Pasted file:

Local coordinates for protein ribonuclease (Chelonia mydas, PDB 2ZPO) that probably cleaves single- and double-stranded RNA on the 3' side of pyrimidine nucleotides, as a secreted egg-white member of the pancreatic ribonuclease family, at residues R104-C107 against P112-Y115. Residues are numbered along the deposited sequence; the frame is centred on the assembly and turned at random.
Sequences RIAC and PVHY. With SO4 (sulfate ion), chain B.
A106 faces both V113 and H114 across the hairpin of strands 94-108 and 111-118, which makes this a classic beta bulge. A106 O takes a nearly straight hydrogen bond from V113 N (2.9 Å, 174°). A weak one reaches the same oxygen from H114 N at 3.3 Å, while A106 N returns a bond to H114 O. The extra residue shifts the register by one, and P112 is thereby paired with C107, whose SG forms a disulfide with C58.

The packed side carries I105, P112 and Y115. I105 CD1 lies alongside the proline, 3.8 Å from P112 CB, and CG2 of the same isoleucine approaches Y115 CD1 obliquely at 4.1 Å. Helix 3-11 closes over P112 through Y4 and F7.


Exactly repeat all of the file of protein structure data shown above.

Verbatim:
Local coordinates for protein ribonuclease (Chelonia mydas, PDB 2ZPO) that probably cleaves single- and double-stranded RNA on the 3' side of pyrimidine nucleotides, as a secreted egg-white member of the pancreatic ribonuclease family, at residues R104-C107 against P112-Y115. Residues are numbered along the deposited sequence; the frame is centred on the assembly and turned at random.
Sequences RIAC and PVHY. With SO4 (sulfate ion), chain B.
A106 faces both V113 and H114 across the hairpin of strands 94-108 and 111-118, which makes this a classic beta bulge. A106 O takes a nearly straight hydrogen bond from V113 N (2.9 Å, 174°). A weak one reaches the same oxygen from H114 N at 3.3 Å, while A106 N returns a bond to H114 O. The extra residue shifts the register by one, and P112 is thereby paired with C107, whose SG forms a disulfide with C58.

The packed side carries I105, P112 and Y115. I105 CD1 lies alongside the proline, 3.8 Å from P112 CB, and CG2 of the same isoleucine approaches Y115 CD1 obliquely at 4.1 Å. Helix 3-11 closes over P112 through Y4 and F7.